Santa Barbara Police Chief Asks for Community Support
Chief Lori Luhnow (Photo: City of Santa Barbara)
By Lori Luhnow, Santa Barbara Police Chief
Communication is fundamental to how we relate to one another. People are able to convey how they see and experience the world through communication. We are able to develop empathy and change our views of the world through listening to other’s perspectives. We also send strong and impactful messages by what we choose Not to say. I have recently listened to, and spoken, much about contemporary policing, police accountability, and how we as an agency respond to the changes in societal norms and expectations. But I would be remiss if I didn’t address a void.
We need to publicly express support for the fine women and men of the Santa Barbara Police Department. What hasn’t been said matters. It matters to the officers and detectives who, day in and day out, respond to our community when they call for help. It matters to the men and women who answer the thousands of calls for help from our community which have not ended up in national controversial social media posts. It matters to the families of these officers, who see all over media outlets, hateful messages about police and threats against their lives because they wear a blue (or tan) uniform. Being proud of our officers and wanting police to evolve as a profession are not contradictory concepts.
The officers of the Santa Barbara Police Department have been practitioners of important concepts such as de-escalation and meaningful community dialogue for years. Yes, we constantly work to improve from evidence-based practices and push ourselves to expand our worldview, as all law enforcement and other government agencies should do. But let’s recognize our local officers for the fine service they provide, while continuing to move forward and participate in nationwide calls for systemic changes in the criminal justice system. Thank you to those individuals in the community who have stopped our officers on the sidewalk to say thank you, and taken the time to send handwritten notes of support.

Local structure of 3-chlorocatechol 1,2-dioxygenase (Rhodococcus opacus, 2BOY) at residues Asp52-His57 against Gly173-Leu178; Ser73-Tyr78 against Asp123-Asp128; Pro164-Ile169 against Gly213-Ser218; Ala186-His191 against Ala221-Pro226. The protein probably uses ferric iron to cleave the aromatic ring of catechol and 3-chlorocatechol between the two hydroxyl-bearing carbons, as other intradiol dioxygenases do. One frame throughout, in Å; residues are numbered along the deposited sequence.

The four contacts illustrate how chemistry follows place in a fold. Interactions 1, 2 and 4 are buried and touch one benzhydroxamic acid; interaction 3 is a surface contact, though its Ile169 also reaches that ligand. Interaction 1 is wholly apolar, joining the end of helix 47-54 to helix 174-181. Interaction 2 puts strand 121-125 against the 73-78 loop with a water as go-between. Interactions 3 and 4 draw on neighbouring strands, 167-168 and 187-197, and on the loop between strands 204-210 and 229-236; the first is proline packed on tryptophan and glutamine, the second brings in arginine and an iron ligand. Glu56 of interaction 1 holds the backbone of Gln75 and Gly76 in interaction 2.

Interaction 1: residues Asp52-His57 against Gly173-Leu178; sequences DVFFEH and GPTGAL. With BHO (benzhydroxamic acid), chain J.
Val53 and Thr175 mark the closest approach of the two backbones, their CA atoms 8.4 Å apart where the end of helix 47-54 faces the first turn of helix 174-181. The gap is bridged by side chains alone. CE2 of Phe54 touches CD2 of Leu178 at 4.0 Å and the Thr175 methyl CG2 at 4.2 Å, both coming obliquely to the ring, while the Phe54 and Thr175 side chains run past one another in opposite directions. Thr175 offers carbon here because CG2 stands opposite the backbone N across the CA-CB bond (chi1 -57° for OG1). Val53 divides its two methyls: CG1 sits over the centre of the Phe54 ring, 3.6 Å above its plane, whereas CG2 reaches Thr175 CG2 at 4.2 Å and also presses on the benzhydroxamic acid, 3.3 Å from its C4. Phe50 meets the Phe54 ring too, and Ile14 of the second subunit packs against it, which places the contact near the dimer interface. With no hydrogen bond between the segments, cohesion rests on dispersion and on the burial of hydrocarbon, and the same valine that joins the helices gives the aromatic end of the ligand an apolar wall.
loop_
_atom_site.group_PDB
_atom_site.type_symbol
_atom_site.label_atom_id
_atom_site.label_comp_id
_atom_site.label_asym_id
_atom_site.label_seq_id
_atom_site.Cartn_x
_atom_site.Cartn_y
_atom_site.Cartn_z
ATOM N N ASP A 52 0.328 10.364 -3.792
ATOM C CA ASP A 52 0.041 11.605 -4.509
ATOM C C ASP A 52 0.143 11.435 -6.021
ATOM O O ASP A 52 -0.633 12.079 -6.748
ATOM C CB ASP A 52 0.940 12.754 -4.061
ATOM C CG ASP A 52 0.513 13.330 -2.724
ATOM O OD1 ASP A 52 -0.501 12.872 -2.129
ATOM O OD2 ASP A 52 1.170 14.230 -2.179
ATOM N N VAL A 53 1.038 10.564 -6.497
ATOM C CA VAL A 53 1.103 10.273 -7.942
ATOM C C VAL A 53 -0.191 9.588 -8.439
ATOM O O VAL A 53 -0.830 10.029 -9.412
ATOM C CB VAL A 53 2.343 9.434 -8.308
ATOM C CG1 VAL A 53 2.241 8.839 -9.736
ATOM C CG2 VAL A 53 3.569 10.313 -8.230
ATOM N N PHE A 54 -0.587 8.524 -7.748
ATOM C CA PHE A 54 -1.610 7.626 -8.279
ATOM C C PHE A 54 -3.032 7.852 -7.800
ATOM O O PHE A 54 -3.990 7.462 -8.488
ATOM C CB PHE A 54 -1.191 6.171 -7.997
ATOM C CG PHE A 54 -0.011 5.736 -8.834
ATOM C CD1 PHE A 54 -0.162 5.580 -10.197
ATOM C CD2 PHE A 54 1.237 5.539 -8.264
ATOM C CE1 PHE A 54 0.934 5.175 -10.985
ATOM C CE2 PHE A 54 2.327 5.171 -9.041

These are difficult times. I respect those who demand equity and peacefully protest against systemic racism. I stand with you. It is not your fight. Its our fight. Everyone owns it. But I also stand with the men and women of this police department. If you think you have to choose between the two (fighting systemic racism or supporting SBPD officers), you haven’t spent much time with our officers.
Below are several items that have been requested and demanded by various organizations of local and national concern which are already implemented at our department.
The Santa Barbara Police Department Policy Manual requires de-escalation measures, a duty to intercede when wrong doing is witnessed, duty to preserve life and render aid regardless of circumstance. Discrimination is of course prohibited, so are choke holds. All uses of force are required to be documented.
IMPLICIT BIAS & PRINCIPLED POLICING TRAINING
The Santa Barbara Police Department trains officers in partnership with Santa Barbara based Just Communities. The implicit bias training exceeds state mandates and includes community panels and a Psychology Professor who specializes in implicit bias.
Assembly Bill 1421 allows public access through a standard public records request to access information pertinent to all sustained violations (police officer files) which include: dishonesty/perjury/evidence tampering; sexual assault; all officer involved shootings/related deaths.
SBPD reports all use of force incidents resulting in serious bodily injury and/or the discharge of a firearm to the California Department of Justice.
Community members sit on interview panels for all promotional interviews for Sergeant and Lieutenants.
SBPD VOICES dialogue is an evidence-based community conversation model recognized by the International Association of Chiefs of Police and has been highlighted in policing publications.
SBPD Volunteers in Policing (VIP program) brings the community into the police department in official positions. It allows community to engage with other civilians who are ambassadors of the department. Each brings outside perspective to/expertise to department culture. That fosters a relationship between officers and civilian community.